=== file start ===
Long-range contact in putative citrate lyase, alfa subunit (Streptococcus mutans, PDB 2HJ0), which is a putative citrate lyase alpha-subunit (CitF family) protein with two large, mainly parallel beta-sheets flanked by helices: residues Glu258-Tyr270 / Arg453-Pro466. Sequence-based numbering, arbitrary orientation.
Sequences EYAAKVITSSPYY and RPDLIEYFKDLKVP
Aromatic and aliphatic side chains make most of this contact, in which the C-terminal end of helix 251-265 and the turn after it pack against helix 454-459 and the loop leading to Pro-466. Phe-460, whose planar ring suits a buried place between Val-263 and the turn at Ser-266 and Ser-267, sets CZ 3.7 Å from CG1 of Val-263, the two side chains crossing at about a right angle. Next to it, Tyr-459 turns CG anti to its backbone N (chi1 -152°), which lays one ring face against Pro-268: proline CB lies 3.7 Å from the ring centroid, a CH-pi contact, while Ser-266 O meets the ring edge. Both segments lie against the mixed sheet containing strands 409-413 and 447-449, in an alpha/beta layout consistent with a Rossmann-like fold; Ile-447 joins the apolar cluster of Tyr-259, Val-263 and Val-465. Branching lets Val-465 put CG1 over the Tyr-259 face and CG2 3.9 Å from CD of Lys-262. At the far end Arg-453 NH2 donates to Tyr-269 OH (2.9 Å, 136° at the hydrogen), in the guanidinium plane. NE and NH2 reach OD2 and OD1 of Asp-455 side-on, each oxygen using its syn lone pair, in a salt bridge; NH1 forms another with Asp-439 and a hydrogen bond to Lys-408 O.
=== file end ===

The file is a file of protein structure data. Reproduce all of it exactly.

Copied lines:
Long-range contact in putative citrate lyase, alfa subunit (Streptococcus mutans, PDB 2HJ0), which is a putative citrate lyase alpha-subunit (CitF family) protein with two large, mainly parallel beta-sheets flanked by helices: residues Glu258-Tyr270 / Arg453-Pro466. Sequence-based numbering, arbitrary orientation.
Sequences EYAAKVITSSPYY and RPDLIEYFKDLKVP
Aromatic and aliphatic side chains make most of this contact, in which the C-terminal end of helix 251-265 and the turn after it pack against helix 454-459 and the loop leading to Pro-466. Phe-460, whose planar ring suits a buried place between Val-263 and the turn at Ser-266 and Ser-267, sets CZ 3.7 Å from CG1 of Val-263, the two side chains crossing at about a right angle. Next to it, Tyr-459 turns CG anti to its backbone N (chi1 -152°), which lays one ring face against Pro-268: proline CB lies 3.7 Å from the ring centroid, a CH-pi contact, while Ser-266 O meets the ring edge. Both segments lie against the mixed sheet containing strands 409-413 and 447-449, in an alpha/beta layout consistent with a Rossmann-like fold; Ile-447 joins the apolar cluster of Tyr-259, Val-263 and Val-465. Branching lets Val-465 put CG1 over the Tyr-259 face and CG2 3.9 Å from CD of Lys-262. At the far end Arg-453 NH2 donates to Tyr-269 OH (2.9 Å, 136° at the hydrogen), in the guanidinium plane. NE and NH2 reach OD2 and OD1 of Asp-455 side-on, each oxygen using its syn lone pair, in a salt bridge; NH1 forms another with Asp-439 and a hydrogen bond to Lys-408 O.